This is probably owing to a foreboding sense of danger that Nigeria might disintegrate if the anticipated power struggle between the region’s was allowed to escalate hence the ingenious introduction of the ‘Doctrine of Necessity’ to douse the tension and keep Nigeria together.
In any case, the tension that was being avoided then has now eased by itself as political re-alignments and other maneuvering in 2015 elections have culminated in the return of power to the northern part of Nigeria that had not completed its two terms before the sudden death of Yar’Adua, the flag bearer of the northern presidency under PDP rule.
On the second factor which is about the introduction of technology into our electoral system, there is mixed opinion as to whether the card readers and PVCs helped or hurt the 2015 general elections in Nigeria.
Be that as it may, it is on record that card readers and PVCs have very strong and weighted influence on the basis on which elections are being cancelled or invalidated.
Across the Nigerian political spectrum, stretching from Anambra, Edo, Ekiti, Osun to Ondo, governors have plunged from grace to grass, following pronouncements by judges contrary to the will of ‘the people’ exercised through balloting. This implies that elections are merely the lip service that undemocratic leaders pay to democracy.
Two very critical election cases that have or may come under the spheres of the judiciary soon are; Senate president, Bukola Saraki, who is the head of the legislative arm of government is currently under trial by the Code of Conduct Tribunal, CCT for alleged false declaration of assets, while he was governor of Kwara State, an allegation that Saraki is disputing vigorously and for which he was, some would say, maliciously docked. If the senate president is convicted, he would lose his position as number three in the political hierarchy in Nigeria. Similarly, an aggrieved Nigerian reportedly threatened to drag president Muhammadu Buhari, commander-in-chief of the armed forces of Nigeria and head of the executive arm of government to court, if he makes himself petroleum minister.
Following the inauguration of the new cabinet recently, Buhari is now effectively Nigeria’s petroleum minister. If the threat of court action is carried out, we could see President Buhari also being meted the kind of embarrassing treatment that the senate president was subjected to, when he was compelled to get into the dock, while appearing before the Code of Conduct Tribunal, CCT, recently.
Maybe if Mr. President is arraigned, it would not degenerate to the level of being docked, but keep in mind that the Senate recently had a rancorous session after some senators, in exercising their oversight functions, demanded that Mr. President who also doubles as minister of petroleum, should appear on the floor of the senate to explain the ongoing fuel scarcity in Nigeria.
If the protagonists had their way in the senate, the absurdity of heckling Mr. President by aggrieved senators in the Red chamber as the bar and bench did when the senate president was docked in CCT, would have been re-enacted.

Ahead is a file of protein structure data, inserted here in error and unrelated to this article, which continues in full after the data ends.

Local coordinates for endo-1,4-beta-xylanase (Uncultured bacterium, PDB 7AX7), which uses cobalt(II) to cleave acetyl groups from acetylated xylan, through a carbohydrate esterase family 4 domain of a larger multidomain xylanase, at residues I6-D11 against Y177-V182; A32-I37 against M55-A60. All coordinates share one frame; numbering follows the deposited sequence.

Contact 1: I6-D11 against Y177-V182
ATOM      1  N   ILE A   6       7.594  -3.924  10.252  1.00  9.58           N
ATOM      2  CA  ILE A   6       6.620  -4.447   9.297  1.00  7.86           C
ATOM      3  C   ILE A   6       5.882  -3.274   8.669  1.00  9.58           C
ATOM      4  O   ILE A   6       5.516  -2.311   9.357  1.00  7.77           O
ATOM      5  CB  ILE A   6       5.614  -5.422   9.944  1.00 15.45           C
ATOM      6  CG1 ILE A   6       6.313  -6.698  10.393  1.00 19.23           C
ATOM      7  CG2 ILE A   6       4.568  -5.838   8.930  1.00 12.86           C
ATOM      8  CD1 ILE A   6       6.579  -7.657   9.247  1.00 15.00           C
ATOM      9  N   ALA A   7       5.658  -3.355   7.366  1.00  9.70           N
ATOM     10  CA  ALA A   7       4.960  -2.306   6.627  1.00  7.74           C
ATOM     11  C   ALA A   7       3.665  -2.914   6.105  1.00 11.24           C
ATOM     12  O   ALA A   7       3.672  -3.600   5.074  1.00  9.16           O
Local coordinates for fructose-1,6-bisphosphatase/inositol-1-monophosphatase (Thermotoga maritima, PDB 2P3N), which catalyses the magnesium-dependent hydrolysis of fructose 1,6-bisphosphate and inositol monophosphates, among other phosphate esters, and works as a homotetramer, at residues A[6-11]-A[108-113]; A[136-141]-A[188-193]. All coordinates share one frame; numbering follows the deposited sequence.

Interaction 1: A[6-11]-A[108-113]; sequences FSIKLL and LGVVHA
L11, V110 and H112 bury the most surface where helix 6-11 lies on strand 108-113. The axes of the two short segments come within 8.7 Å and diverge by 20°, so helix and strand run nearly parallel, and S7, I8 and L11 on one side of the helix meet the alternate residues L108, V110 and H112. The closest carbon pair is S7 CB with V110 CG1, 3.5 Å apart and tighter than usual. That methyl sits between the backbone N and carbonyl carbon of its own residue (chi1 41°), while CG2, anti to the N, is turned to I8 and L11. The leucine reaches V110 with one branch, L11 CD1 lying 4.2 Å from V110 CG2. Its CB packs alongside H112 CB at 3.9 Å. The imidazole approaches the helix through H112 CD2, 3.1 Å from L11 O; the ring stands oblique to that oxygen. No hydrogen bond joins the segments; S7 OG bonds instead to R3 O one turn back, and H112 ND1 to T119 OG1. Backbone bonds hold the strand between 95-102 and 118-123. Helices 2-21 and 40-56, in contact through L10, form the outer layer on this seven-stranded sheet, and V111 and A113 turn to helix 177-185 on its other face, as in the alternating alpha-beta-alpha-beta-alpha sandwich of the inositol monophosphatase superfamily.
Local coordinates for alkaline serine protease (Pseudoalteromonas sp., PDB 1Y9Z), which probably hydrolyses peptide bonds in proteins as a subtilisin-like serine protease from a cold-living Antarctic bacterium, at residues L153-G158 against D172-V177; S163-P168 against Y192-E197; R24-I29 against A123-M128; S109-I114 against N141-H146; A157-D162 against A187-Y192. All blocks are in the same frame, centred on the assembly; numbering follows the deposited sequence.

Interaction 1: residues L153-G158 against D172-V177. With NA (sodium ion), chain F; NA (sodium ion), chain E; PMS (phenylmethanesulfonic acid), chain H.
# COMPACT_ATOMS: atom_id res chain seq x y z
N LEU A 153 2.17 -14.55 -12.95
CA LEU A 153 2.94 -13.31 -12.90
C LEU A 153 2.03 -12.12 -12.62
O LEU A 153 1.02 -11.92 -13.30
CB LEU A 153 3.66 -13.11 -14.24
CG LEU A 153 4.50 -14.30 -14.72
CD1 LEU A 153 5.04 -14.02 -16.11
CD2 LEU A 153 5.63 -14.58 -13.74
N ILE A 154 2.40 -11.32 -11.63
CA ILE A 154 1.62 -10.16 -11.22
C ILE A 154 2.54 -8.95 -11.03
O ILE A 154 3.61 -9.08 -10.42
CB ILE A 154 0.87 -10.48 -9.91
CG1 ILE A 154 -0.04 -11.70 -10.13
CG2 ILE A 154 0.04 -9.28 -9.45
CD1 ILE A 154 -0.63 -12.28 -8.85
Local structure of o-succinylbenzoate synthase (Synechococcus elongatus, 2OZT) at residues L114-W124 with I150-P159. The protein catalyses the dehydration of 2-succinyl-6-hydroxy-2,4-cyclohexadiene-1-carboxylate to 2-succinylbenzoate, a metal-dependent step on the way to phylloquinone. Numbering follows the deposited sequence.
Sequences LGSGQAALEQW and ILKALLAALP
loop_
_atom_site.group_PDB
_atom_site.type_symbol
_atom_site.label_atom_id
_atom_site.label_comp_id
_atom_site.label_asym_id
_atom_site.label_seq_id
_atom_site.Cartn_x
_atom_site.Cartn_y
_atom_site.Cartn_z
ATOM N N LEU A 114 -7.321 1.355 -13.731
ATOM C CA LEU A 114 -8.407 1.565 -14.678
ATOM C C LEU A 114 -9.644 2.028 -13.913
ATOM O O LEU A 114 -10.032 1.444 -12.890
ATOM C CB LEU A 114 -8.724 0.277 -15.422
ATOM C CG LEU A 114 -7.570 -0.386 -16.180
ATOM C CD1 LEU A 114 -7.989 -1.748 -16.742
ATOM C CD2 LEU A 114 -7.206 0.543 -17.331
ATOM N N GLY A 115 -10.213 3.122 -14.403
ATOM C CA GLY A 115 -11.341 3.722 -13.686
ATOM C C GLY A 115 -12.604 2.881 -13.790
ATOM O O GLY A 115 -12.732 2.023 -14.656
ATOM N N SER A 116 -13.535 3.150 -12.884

It’s not as if such perverse political drama is peculiar to Nigeria because it is common even in advanced democracies of the West. The former First Lady of the USA, Senator Hilary Clinton was a victim recently. Senator Clinton, who is the Democratic Party presidential front runner in the USA, recently described such arm twisting by law makers as ‘legislative witch hunting’ when she appeared before a select committee of the U.S. House of Representatives that grilled her over her role in the death of US ambassador to Libya, Chris Stevens who was killed in a terrorist attack during her tenure as Secretary of State.
For sure, the pending cases filled by Rivers, Akwa Ibom, Taraba and now Kogi where incumbent governors are challenging election tribunals and in some cases Appeal court judgements and INEC decisions would be decided in the courts of law instead of INEC offices and that further accentuates the pervasive role of the judiciary in the political process in Nigeria and indication that actually elections are giving democracy a bad name.
So the question may be asked: Is it a positive testament to and a reflection of the deepening of our democracy that more electoral offices are now conferred by the courts than through ballots or an electoral absurdity of some sort and therefore a fallout of the unholy alliance between unscrupulous politicians and a jaundiced judiciary and thus giving democracy a bad name? Is it a sign of a desirable new political paradigm shift facilitated by introduction of technology in our electoral process (card reader and PVC) or an insipid encroachment/usurpation of roles by the judiciary due to imperfections in our infant democracy or a process intrinsic to all democracies at infancy?
These are questions which both the Bench, Bar and the Executive and Legislative arms of government must take a cursory look at, and a debate which members of Nigerian intelligentsia, especially the media and academia must engage in, with a view to proffering solutions in order to fathom how best to chart clearer paths in the apparently uncharted Nigerian political terrains before the nation literally steps on another ‘political land mine’ (Yar’Adua and Audu type) capable of exploding and causing irreparable damage to the fragile political architecture of our beloved country.
Permit me to conclude with the following wise counsel from Charles Darwin: “It is not the strongest species that survive, nor the most intelligent, but the one responsive to change.”
Magnus Onyibe, a development strategist, futurologist, former commissioner in Delta state government, is an alumnus of Fletcher School of Law and Diplomacy and sent this piece from Lagos.